When I got to know my (now) best friend Anke Waldmann (who lived near Osnabrück) during our time at university, I began writing in earnest. She had rediscovered her farm’s archive that held documents back to the 15th century and started to learn the old German Handwriting so she could type the texts into the computer. She uncovered a treasure trove of stories.
When she found court records about the family’s struggle to gain their freedom from serfdom that contained most of the gossip of the area from 1799 to 1804, we decided to turn that story into a novel. In this case it was a stroke of luck that both parties had dragged every possible fact in front of the judge to ruin the other side’s reputation.
We researched and wrote for nearly five long years. My most important task was to depict life at that time as accurately as possible. The people of that time weren’t all than much different from us, but the time was a lot less hectic. Nearly everything was done with patience, and no one left the area if they didn’t have to.
The more I learned about the time, the more it fascinated me. It was quite difficult to stop myself from stuffing all my research results into the novel, but we wanted the story to be entertaining and authentic. Luckily Anke found all the places that weren’t engaging (in her opinion) or that wandered too far from the facts.
When the manuscript was done, we found an agent with less problems than I’d thought. Delighted with the project, he contacted the big German publishers, but all declined, stating that their readers only wanted to read stories set in the Middle Ages. Finally the agent gave up, but Anke and I believed in the story and kept going.
In the end, „Ann Angel’s Freedom“ found a home with a small regional publisher, who published the print version with a nice cover. They were counting on selling around 100-200 books. In the end, they sold nearly a thousand.
When the so called eBook-revolution began, I published the eBook myself in English and German as best I could. Two years ago the publisher folded and I managed to get all rights back. Therefore, the German version was re-published a little while back with a new cover and an improved editorial appendix. It’s waiting for readers who are interested in more than just the Middle Ages. I’m lagging behind with the English version but it is in the works. Watch out for it.
Here’s a short evolution of the cover (German, but the English were similar):
Our publisher focused on older readers for the book even though it is an all age novel. The cover for the eBook was one of my first tries at cover design and it’s a big fail (even though I still like the background). The newest version was done with the help of a pro cover designer and is aimed at younger readers. I think it’s wonderful.
At the end of the 18th century, fifteen-year-old Anna Angel Waldmann has to work hard. Even though her father, a farmer in the Osnabrücker Land, is wealthy and well liked in the neighborhood, there are never enough hands to finish all the work. But Angel is happy because her best friend lives close and her crush, Adam Averbeck, works with them as a farm hand. Therefore she isn’t bothered by being a serf of the Count of Langelage.
But everything changes when the count promises her father with a binding handshake that they can buy their freedom. After a lot of consideration, Angel’s father wants to agree to the deal only to learn that he’s been sold. To force the issue, he drags the count to court, and Angel’s life becomes a nightmare. How can the freedom her father craves improve her life if she loses her best friend and Adam?
Very well researched and fully authentic, the novel illuminates a fascinating time. It is based on true events in the Waldmann family. Ann Angel’s Freedom is the perfect mix of work, friendship, daily problems and love.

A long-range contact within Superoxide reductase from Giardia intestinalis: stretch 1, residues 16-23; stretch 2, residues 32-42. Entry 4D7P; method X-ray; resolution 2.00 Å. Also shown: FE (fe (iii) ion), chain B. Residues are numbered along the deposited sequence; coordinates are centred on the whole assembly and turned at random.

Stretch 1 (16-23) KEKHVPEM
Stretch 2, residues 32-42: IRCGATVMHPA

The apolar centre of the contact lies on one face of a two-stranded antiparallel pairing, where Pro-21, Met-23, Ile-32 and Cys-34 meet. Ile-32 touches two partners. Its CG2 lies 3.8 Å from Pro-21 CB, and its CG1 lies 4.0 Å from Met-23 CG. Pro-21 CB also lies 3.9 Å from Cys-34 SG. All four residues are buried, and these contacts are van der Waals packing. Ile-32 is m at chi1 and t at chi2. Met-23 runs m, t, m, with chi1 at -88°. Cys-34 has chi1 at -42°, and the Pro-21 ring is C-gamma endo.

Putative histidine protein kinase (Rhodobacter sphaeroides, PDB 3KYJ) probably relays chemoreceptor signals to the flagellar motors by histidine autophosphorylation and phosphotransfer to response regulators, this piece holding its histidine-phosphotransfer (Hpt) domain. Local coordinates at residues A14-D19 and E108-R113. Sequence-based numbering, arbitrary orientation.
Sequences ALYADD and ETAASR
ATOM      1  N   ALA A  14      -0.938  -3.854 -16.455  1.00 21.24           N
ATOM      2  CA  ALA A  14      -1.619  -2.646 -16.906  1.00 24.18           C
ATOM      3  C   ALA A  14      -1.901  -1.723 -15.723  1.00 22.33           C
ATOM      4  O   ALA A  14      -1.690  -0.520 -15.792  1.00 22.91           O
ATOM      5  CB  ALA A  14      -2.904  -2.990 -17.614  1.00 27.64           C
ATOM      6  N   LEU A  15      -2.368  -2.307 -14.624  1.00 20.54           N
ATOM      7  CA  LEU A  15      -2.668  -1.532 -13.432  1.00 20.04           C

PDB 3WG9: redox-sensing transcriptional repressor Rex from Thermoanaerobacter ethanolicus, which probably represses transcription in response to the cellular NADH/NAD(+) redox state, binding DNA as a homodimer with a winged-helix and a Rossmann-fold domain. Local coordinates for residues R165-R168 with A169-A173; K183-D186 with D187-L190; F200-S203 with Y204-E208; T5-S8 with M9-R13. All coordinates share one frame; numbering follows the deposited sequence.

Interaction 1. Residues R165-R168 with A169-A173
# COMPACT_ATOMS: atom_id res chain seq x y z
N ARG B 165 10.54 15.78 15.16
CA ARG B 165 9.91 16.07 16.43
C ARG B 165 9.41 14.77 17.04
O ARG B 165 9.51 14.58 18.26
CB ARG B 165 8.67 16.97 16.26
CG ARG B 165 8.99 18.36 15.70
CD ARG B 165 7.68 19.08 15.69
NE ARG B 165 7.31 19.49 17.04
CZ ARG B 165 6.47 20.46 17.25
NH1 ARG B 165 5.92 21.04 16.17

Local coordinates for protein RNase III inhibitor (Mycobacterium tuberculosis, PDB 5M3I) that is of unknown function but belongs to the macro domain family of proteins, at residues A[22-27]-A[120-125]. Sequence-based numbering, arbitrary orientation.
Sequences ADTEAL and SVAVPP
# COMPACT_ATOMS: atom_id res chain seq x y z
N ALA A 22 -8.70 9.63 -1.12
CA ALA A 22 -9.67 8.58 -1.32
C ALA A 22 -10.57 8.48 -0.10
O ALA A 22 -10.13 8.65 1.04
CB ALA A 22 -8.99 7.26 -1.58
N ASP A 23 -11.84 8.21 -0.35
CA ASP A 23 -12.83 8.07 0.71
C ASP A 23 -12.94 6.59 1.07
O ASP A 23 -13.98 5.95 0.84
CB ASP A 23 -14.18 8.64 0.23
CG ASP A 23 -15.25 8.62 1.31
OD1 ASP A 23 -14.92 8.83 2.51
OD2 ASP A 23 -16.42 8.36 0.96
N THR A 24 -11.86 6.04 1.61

At the moment, only the old English version with its slightly bumpy language is available through Amazon, but I’m working on the re-release. Unfortunately I cannot do magic. 😀
The German bloggers of “Our Favorite Books” (Facebook and Webseite) had a genius idea. A whole group of authors and bloggers will each write monthly posts to the following themes:
Since I’ve had problems blogging regularly (blush), I promised myself to be active this time. At least once a month I’ll write something so you’ll know what’s going on. Aside from the themes posted above, I’ll inform you about where I am with my current writing project.
My posts will go life on the 15th of each month here on this website. This is not a New Year resolution (those always fail), but something I’ll do long term. I’d love to see you comment once or thrice because I enjoy feedback of every kind.
I know you’ve been waiting patiently, and I appreciate that. I meant to publish the final volume at the beginning of this year but as you can read if you go to the older posts, that just didn’t work out.
But now, I’m finally able to sit again which means I’m working on the revision. During the time I spent on my belly (roughly from May till now), I translated the chapters I already had using dictation. That went fine, but revision is something that just doesn’t work with dictation. At least not for me.
After I stopped writing the first draft in November last year, I added sentences for the missing scenes so I’d know what needed to be written. Now I’m pretending that I already did write those scenes (7-8 in total) and started on the revision. Naturally I’m using my abbreviated version of How To Revise Your Novel for that since this book is a mess (unwritten scenes, missing clues that are needed for the ending, a superfluous character, and more).
But as my beta readers can attest you, I’m fast when it comes to revision (at least now that I’m more or less healthy again). Therefore I’m aiming for a release in late September. It’s a tight schedule, but I should be able to pull it off IF Murphy doesn’t throw some additional stuff my way (like the broken central heating that needed replacing and that is getting repaired today – grrr). So please don’t get angry should the book get delayed a little more than that. I’m doing my best, working as fast as I can.